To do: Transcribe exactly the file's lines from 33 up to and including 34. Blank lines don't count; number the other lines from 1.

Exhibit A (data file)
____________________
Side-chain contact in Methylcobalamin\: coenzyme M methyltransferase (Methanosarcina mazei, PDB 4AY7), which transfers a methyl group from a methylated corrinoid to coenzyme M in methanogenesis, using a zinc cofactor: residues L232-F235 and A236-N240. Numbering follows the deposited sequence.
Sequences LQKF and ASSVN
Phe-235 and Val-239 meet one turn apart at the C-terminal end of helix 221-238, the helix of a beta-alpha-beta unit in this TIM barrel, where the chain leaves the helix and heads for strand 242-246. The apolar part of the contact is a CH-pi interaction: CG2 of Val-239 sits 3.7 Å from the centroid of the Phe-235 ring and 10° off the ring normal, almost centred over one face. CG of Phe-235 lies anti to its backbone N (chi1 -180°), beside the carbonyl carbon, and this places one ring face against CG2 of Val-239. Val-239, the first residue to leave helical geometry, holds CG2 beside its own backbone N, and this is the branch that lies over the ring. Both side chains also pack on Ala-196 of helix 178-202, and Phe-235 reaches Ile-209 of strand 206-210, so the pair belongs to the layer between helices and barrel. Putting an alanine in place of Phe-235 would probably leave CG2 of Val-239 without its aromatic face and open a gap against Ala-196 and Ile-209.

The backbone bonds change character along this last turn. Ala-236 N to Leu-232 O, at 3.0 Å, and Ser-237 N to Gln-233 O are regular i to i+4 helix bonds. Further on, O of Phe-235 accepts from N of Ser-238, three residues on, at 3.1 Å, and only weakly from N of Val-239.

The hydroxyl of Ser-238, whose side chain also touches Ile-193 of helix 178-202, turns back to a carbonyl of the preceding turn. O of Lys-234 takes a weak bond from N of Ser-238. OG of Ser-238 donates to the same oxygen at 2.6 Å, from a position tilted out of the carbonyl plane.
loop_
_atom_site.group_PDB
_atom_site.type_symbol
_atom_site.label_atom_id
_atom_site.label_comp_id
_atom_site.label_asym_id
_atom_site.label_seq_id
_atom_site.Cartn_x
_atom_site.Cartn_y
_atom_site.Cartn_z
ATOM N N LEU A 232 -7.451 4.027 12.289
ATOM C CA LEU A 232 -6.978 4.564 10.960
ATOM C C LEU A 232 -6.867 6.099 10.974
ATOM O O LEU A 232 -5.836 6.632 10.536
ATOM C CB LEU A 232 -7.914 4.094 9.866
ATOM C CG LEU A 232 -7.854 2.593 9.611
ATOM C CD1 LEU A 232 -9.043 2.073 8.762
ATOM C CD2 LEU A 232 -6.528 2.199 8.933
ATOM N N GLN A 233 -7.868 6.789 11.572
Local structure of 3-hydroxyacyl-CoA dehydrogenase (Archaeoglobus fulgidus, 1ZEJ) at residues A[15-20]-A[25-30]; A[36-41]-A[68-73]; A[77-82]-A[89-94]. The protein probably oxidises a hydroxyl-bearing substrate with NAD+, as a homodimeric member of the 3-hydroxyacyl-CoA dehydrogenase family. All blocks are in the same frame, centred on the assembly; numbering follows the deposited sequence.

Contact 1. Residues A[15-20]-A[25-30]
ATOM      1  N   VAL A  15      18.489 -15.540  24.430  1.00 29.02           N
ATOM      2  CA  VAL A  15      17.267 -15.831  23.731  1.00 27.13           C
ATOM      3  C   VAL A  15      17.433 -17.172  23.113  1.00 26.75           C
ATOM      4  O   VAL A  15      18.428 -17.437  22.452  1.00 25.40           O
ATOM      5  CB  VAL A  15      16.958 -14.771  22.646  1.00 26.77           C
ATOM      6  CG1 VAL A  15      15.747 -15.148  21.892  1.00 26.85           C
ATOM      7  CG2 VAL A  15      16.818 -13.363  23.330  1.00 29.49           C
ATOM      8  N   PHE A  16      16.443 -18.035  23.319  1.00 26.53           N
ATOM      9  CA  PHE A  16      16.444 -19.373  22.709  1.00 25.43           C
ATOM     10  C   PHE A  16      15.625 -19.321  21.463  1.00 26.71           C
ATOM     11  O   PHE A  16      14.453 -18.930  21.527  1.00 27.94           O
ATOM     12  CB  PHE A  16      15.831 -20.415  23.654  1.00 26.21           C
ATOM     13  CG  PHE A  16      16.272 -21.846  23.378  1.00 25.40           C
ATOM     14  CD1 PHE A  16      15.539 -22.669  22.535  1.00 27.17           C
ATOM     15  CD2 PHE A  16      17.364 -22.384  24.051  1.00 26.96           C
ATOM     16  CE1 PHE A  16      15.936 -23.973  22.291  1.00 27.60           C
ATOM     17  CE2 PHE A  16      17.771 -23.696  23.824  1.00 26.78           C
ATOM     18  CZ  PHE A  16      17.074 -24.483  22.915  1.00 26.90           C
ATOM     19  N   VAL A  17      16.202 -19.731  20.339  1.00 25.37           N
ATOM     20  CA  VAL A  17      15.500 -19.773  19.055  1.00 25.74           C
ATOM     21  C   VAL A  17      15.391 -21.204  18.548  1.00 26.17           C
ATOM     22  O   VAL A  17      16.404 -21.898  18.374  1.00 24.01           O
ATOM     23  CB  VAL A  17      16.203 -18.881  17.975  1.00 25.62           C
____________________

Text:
ATOM      7  CG2 VAL A  15      16.818 -13.363  23.330  1.00 29.49           C
ATOM      8  N   PHE A  16      16.443 -18.035  23.319  1.00 26.53           N